Study objectives: To describe pulmonary symptoms, signs, pulmonary function, and lung imaging studies in patients with limited-stage small cell lung cancer (SCLC) 2 to 15 years after receiving treatment with chemotherapy and chest radiotherapy.
Design: Retrospective review of clinical records and radiographic studies of patients treated in three different prospective combined-modality studies.
Setting: Federal hospital.
Patients: One hundred fifty-six patients with SCLC who were enrolled between 1974 and 1994.
Interventions: Patients with limited-stage SCLC treated on prospective therapeutic studies of combined chemotherapy and radiation therapy were identified. Pulmonary symptoms, physical findings, pulmonary function tests, arterial blood gas measurements, and chest imaging studies were assessed at baseline, and at 1 to 2 years, at 3 to 5 years, and at > 5 years following the initiation of treatment.
Measurements and results: Initial symptoms included cough in 84 (55%), dyspnea in 59 (39%), and sputum production in 26 (17%). Twenty-three patients lived beyond 5 years (15%) without evidence of recurrence. Seven of these 5-year survivors were without pulmonary symptoms. Pulmonary function test results showed no significant changes in percent predicted values for FVC, FEV1, and FEV1/FVC ratio over the time periods reviewed. The percent predicted values for the diffusing capacity of the lung for carbon monoxide decreased from 71% before the start of treatment to 56% (p < 0.032) at 1 to 2 years. Values improved in most patients beyond 5 years after starting treatment. Radiologist interpretations of chest imaging studies were available for 17 of 23 patients surviving > 5 years. Most patients had minimal to no changes in imaging study findings beyond 5 years.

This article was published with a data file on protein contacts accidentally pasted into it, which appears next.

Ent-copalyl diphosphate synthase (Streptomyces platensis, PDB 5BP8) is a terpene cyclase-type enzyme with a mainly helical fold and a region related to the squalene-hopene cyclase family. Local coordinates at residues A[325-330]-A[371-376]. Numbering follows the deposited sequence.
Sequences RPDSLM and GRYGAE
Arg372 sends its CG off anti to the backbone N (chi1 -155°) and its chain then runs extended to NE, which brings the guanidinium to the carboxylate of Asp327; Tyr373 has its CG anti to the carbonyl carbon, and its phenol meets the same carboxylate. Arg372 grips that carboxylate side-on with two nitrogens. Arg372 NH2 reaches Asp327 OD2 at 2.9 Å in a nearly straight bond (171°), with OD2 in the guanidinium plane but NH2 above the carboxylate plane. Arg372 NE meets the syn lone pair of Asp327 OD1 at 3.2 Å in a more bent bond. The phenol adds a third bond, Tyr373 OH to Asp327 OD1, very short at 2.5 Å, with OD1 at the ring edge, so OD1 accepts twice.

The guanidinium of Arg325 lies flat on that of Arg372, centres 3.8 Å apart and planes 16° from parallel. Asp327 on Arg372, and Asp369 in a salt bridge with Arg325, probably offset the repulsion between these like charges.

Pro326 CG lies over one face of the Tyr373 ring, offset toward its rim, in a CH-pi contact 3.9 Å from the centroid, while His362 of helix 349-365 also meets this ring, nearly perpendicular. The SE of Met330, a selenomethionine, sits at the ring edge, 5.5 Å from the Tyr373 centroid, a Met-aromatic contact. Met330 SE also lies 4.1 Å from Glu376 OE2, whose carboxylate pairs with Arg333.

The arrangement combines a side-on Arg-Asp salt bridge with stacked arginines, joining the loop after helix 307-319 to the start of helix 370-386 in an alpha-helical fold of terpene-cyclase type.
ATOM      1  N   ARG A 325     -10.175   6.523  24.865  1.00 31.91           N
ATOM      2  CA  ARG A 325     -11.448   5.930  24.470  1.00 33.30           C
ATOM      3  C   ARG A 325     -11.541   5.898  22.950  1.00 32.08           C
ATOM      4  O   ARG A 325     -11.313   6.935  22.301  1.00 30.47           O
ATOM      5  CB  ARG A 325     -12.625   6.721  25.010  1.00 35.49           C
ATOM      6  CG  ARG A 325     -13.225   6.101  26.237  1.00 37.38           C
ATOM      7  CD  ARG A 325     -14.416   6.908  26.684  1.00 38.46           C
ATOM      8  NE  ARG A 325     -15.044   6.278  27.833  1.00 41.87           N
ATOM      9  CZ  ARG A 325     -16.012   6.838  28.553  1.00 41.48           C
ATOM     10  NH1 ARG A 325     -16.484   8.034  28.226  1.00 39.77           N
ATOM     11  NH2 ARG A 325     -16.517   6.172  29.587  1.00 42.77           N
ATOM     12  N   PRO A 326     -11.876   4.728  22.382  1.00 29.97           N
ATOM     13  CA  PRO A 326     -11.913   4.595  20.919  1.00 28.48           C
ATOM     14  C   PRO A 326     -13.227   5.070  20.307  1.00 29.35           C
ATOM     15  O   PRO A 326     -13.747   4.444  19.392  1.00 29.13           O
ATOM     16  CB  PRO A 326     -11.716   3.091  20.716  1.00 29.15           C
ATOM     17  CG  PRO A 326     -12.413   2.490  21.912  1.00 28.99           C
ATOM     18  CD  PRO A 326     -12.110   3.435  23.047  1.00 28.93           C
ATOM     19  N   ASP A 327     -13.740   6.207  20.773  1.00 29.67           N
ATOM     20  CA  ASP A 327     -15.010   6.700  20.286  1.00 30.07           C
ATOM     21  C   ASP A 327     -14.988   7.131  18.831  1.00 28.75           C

Conclusions: Long-term survivors with limited-stage SCLC who were treated with combined chemotherapy and chest radiotherapy have minimal changes in pulmonary symptoms or function from 5 to 15 years after the start of treatment. A concern for late toxicity from combined-modality therapy should not dissuade clinicians from offering therapy with potentially curative result with minimal to no pulmonary dysfunction.